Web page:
According to an American Diabetes Association January 26, 2007 online article entitled “The Failure to Stay Fit: People with Diabetes Get Far Less Exercise Than Others (But None of Us Get Enough),” less than 40% of people with diabetes are active physically. The above article also indicates that regular exercise can help prevent Type II diabetes and can help prevent complications of Type I and Type II diabetes.
Learning about the latest recommendations for exercise is a great place to start in planning an exercise program. Many options for living a healthier lifestyle are simple, inexpensive, and readily available. Picking exercise options that appeal to one’s interests is often the key to continuing with the exercise program, and regularly evaluating how the program is working can help to ensure that exercises meet current needs.
CDC Exercise Recommendations for People with Diabetes
Other than avoiding doctor-recommended restrictions on activity and exercise, seniors have a vast array of exercise choices based the Center for Disease Control and Prevention’s June 27, 2006 ” Exercise and Diabetes ” recommendations of workouts:
- moderate intensity
- minimum of 30 minutes/day
- five or more days/week
It helps to plan a workout in an area where emergency equipment is available and where others may assist if needed, especially if the senior with diabetes is just beginning an exercise routine. Weather conditions and appropriate attire should also be considered. Safe Exercise Tips for Seniors with Diabetes provides specific information regarding safe exercise related to the special needs of those diagnosed with diabetes.
Simple Ways to Start an Exercise Program
Seniors beginning an exercise program may need to start with a lower level of exercise for a shorter period of time and increase progressively until the above goals are safely met. Here are a few examples:
- Add a few steps to regular household activities like using the controls on the TV rather than using the remote control.
- Park farther away when going shopping to going to work.
- Doing a few simple exercises or stretches during commercial breaks or at scheduled times throughout the day.
- Walk down extra aisles while shopping.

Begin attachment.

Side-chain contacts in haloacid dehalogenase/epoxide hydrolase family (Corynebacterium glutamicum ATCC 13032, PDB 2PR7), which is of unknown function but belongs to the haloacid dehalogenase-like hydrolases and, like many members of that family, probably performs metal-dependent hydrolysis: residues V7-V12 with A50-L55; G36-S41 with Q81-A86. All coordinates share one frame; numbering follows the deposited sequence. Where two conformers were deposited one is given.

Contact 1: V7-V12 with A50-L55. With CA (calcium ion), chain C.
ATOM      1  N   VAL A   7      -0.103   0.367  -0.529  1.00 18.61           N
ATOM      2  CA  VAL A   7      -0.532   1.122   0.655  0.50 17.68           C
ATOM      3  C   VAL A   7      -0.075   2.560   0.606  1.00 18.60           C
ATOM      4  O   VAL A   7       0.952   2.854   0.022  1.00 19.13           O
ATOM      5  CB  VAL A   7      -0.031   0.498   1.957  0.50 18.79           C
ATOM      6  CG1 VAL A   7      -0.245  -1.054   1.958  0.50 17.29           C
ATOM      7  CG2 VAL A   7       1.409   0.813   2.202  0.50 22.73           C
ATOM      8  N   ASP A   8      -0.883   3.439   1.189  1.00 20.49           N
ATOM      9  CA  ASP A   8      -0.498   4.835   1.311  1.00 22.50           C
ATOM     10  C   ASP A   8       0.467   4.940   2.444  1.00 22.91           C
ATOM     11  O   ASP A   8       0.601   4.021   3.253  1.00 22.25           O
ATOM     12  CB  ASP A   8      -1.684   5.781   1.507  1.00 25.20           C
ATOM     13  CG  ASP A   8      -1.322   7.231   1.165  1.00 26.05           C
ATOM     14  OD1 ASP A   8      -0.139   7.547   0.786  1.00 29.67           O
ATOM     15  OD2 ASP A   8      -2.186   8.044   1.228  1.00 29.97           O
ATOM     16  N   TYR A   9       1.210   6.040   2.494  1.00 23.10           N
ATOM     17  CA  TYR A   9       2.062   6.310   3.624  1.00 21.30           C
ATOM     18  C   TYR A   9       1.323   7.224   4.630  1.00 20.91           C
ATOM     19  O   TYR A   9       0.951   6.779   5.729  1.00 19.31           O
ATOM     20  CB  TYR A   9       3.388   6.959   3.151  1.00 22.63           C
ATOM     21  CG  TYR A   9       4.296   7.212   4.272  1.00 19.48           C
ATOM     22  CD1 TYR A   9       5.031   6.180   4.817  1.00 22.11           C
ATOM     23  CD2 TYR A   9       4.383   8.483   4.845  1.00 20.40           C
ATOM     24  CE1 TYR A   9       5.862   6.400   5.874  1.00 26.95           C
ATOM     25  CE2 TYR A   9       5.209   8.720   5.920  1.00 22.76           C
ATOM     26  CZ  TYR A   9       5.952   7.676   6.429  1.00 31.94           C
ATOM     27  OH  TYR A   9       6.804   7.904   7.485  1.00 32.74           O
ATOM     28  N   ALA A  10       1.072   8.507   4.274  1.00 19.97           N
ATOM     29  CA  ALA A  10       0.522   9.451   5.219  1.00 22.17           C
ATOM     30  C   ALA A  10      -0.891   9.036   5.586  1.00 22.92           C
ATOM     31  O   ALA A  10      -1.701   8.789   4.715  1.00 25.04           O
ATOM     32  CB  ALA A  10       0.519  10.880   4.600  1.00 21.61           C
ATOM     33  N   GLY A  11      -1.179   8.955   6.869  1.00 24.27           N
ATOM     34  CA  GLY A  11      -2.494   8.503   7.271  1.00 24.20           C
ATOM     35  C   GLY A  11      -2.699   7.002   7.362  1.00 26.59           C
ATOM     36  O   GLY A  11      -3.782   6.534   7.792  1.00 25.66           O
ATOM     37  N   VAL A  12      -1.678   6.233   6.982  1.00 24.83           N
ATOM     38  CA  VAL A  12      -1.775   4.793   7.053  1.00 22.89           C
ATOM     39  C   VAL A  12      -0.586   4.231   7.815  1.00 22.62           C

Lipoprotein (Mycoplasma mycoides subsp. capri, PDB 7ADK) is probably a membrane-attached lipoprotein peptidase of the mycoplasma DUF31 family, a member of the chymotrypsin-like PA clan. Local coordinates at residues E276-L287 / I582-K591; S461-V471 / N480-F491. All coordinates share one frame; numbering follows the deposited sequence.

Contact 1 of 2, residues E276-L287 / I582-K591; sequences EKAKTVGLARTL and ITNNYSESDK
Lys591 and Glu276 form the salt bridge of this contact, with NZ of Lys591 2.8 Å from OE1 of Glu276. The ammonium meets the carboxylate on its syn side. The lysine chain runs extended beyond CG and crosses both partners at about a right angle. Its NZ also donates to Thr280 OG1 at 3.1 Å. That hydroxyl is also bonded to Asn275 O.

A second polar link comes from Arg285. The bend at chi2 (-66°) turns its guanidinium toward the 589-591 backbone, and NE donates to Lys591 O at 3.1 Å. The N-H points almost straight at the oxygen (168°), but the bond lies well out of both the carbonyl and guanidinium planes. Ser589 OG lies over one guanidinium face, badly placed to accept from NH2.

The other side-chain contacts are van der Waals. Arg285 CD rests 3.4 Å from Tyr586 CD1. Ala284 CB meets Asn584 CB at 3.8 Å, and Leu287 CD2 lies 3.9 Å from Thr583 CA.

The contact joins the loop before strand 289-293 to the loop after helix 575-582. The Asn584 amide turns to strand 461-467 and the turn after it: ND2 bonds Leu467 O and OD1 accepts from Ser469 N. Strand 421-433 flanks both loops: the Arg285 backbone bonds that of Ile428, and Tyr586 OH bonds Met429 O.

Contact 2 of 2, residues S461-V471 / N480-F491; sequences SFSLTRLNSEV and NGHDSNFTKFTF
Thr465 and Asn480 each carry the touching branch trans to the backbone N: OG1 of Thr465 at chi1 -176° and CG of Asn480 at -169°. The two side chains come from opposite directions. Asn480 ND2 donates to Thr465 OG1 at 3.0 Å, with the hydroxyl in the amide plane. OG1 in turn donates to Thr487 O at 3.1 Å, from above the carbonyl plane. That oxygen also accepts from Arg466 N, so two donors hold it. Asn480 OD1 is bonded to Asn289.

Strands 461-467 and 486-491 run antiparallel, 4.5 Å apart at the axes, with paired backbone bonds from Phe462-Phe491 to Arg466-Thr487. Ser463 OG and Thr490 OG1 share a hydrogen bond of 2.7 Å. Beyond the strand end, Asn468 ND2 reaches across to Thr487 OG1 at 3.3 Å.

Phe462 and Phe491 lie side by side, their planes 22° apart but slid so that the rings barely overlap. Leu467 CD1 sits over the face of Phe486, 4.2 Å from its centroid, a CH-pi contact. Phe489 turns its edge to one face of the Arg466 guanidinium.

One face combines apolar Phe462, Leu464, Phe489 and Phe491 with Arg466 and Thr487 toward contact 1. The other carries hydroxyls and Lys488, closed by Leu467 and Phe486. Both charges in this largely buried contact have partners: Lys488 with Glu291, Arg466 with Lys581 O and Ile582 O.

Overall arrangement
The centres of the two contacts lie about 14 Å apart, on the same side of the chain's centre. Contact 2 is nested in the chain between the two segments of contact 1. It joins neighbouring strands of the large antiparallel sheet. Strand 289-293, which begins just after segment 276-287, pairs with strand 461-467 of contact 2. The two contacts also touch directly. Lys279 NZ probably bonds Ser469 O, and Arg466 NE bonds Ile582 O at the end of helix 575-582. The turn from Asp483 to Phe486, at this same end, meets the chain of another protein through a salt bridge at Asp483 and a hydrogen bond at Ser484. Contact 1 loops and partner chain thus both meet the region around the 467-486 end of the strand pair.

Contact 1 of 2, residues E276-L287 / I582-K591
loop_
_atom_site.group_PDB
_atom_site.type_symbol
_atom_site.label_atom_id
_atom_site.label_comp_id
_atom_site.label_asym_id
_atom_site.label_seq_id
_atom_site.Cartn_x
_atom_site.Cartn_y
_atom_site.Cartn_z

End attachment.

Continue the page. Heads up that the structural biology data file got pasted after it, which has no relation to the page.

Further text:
- Put on some favorite music and dance.
- Take the grandkids to the playground and actively play with them.
People are more likely to start and continue an exercise program if the activity is something that they enjoy. When deciding on the best exercise, seniors can look at their interests and abilities and proceed from there.
Exercise Options for Seniors with Diabetes Based on Personal Preferences
People who like to exercise in groups may enjoy:
- Dancing – Many gyms are now offering group dancing exercise classes with certified instructors
- Group exercise classes in the water – These may incorporate movements in shallow or deep water
- Group exercise classes on land, such as yoga, aerobics, spinning (cycling), toning classes, etc. – Some classes, like SilverSneakers, focus specifically on senior needs.
- Sports such as volleyball, tennis, racquetball, and basketball
People who prefer one-on-one may enjoy having a personal trainer or an accountability partner to help follow up on fitness commitments. Others may find that a spouse, sibling, friend, or child may work out with them on a regular basis.
Those who prefer a more self-paced style may like to try:
- interactive computer sports and games, such as the Nintendo Wii
- home videos of exercise classes – be careful to select ones that provide safe movements
- self-directed exercise stations in public or private areas
- gardening and other yard work
According to a 2005-2009 WebMD article entitled “Type II Diabetes and Exercise,” strength training provided numerous benefits to study participants with diabetes, including increased muscles, decreased body fat, less depressive symptoms, and an increased sense of self-confidence.
Evaluation of Exercise Program for Older Adults with Diabetes
Some people find that their first choice for exercise does not work well for them. Maybe that Zumba class caused her knees to hurt or the bicycle left him sore in places he never expected. Perhaps the treadmill and weight machines were intimidating or the Wii left a shoulder hurting for days.
It is always a good idea to check with a physician first if an exercise program seems to be causing additional health issues or pain. A healthcare provider may need to assess and treat other health problems that may be interfering with one’s ability to exercise. If one type of exercise seems to be a poor fit, many options are available, such as:
- Choosing a different type of exercise – fitness staff members may be able to offer suggestions
- Picking a different style of exercise, such as trying a restorative yoga if a flow yoga class seems too advanced
- Asking for modifications – group exercise instructors may offer position changes or simpler moves within the class
- Decreasing the intensity of exercise, such as lowering weight amounts as needed
- Changing the time of day or location of the exercise
Seniors With Diabetes Can Enjoy Health Benefits of Regular Exercise
Exercise options for seniors with diabetes are about as versatile as the people themselves. Making the choice to exercise regularly may be difficult at first, but with careful planning and evaluation, those healthy lifestyle choices may improve physical and mental health.
This article is for informational purposes only and should not be considered medical advice.